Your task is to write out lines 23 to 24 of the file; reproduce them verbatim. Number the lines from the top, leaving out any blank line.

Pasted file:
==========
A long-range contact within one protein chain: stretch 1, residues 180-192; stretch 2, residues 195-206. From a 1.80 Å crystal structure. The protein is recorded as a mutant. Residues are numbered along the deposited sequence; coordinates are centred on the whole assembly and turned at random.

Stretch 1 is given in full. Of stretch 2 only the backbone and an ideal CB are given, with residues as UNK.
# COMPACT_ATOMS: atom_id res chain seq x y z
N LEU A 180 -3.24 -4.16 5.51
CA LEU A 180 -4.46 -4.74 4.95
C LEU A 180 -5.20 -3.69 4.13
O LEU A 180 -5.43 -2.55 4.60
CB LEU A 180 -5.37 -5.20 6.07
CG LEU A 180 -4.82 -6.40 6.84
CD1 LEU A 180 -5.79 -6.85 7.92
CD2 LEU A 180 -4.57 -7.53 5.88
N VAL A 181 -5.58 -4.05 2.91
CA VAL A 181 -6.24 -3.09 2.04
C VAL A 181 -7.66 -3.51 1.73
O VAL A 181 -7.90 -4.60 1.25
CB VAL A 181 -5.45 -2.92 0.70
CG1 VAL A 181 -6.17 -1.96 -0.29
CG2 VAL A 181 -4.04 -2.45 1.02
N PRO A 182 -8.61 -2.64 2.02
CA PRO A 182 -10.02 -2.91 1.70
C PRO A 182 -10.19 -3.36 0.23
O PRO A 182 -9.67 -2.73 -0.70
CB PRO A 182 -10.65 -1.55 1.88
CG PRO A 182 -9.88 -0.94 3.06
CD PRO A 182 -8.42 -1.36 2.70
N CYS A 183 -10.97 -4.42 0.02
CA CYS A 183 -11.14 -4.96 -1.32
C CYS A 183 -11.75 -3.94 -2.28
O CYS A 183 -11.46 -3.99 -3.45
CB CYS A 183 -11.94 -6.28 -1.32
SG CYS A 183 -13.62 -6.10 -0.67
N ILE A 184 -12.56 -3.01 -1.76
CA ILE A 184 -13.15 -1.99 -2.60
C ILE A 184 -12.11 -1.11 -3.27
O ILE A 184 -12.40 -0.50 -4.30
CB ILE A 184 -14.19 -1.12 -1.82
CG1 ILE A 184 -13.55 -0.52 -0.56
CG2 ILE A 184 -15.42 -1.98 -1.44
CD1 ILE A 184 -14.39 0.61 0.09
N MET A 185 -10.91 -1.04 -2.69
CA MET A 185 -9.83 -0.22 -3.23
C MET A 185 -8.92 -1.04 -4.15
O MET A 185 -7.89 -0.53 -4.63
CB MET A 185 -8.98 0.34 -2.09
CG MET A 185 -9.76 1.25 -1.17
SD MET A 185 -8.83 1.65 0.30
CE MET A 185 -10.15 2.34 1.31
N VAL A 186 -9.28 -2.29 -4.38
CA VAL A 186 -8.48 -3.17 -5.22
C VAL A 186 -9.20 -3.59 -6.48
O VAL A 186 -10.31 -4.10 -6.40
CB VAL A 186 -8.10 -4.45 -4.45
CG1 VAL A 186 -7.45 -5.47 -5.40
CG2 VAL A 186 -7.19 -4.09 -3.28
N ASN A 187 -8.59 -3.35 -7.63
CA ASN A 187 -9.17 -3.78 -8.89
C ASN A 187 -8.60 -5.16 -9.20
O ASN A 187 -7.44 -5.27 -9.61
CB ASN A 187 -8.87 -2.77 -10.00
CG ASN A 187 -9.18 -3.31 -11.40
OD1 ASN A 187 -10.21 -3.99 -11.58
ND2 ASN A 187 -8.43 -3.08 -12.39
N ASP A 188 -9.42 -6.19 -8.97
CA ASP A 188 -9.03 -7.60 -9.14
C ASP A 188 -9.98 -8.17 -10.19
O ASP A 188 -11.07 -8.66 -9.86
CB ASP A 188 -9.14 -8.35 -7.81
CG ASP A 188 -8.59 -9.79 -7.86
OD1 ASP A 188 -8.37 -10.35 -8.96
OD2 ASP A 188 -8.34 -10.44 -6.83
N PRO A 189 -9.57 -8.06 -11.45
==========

CB PRO A 182 -10.65 -1.55 1.88
CG PRO A 182 -9.88 -0.94 3.06